Background - Kinins are modulators of cardiovascular function. After ischemic injury, enhanced kinin generation may contribute in processes responsible for tissue healing. Methods and Results - Using pharmacological and genetic approaches, we investigated the role of kinin B1 receptor in reparative angiogenesis in a murine model of limb ischemia. The effect of B1 pharmacological manipulation on human endothelial cell proliferation and apoptosis was also studied in vitro. Abrogation of B1 signaling dramatically inhibited the native angiogenic response to ischemia, severely compromising blood perfusion recovery. Outcome was especially impaired in B1 knockouts that showed a very high incidence of limb necrosis, eventually leading to spontaneous auto-amputation. Conversely, local delivery of a long-acting B1 receptor agonist enhanced collateral vascular growth in ischemic skeletal muscle, accelerated the rate of perfusion recovery, and improved limb salvage. In vitro, B1 activation stimulated endothelial cell proliferation and survival, whereas B1 antagonism induced apoptosis. Conclusions - Our results indicate that the B1 plays an essential role in the host defense response to ischemic injury. B1 signaling potentiation might be envisaged as a utilitarian target for the treatment of ischemic vascular disease.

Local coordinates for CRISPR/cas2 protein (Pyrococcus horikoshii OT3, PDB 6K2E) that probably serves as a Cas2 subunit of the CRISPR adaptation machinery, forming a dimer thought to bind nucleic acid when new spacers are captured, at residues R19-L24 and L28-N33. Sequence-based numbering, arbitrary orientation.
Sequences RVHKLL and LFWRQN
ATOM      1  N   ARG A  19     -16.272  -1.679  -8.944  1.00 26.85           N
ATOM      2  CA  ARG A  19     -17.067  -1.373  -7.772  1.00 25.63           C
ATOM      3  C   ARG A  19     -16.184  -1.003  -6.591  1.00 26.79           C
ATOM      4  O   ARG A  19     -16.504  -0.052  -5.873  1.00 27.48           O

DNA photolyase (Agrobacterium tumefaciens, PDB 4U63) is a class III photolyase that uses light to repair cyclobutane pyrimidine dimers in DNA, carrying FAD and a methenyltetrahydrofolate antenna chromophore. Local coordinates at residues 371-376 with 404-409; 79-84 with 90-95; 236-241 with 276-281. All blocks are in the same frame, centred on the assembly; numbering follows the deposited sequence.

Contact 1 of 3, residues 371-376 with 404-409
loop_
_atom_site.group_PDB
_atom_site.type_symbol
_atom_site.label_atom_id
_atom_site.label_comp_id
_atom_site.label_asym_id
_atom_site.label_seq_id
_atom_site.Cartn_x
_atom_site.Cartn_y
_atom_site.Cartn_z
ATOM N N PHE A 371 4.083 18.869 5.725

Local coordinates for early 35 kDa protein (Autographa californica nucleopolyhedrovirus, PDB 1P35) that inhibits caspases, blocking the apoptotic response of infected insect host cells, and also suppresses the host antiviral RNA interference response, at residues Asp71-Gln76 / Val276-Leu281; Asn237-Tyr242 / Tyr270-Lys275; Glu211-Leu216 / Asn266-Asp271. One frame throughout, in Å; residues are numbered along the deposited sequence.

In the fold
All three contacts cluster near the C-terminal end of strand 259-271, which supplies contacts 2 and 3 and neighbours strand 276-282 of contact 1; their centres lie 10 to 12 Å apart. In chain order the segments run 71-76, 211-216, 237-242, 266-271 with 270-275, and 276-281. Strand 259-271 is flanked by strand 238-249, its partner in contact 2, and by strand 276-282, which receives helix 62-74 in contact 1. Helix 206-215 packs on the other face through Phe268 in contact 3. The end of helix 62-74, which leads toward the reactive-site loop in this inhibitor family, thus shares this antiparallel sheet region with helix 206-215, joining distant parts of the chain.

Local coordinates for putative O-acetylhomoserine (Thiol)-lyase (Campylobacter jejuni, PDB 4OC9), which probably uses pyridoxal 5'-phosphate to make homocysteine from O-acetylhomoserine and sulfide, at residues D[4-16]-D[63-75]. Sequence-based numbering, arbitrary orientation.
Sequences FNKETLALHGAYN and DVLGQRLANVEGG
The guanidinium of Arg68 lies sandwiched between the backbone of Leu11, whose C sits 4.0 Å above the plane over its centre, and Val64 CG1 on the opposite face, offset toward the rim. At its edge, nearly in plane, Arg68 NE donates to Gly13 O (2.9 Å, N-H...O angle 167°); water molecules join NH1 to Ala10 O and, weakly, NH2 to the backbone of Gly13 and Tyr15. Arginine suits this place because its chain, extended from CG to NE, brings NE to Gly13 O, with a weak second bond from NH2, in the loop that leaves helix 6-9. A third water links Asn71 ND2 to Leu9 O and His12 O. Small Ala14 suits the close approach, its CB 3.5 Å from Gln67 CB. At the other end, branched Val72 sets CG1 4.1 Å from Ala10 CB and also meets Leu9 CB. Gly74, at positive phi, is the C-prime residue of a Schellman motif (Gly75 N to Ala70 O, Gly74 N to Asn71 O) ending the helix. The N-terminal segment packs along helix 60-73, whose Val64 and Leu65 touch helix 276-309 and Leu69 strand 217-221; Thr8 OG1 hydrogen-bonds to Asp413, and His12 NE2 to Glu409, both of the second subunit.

- Muscle, skeletal
- Receptors, bradykinin
ASJC Scopus subject areas
- Cardiology and Cardiovascular Medicine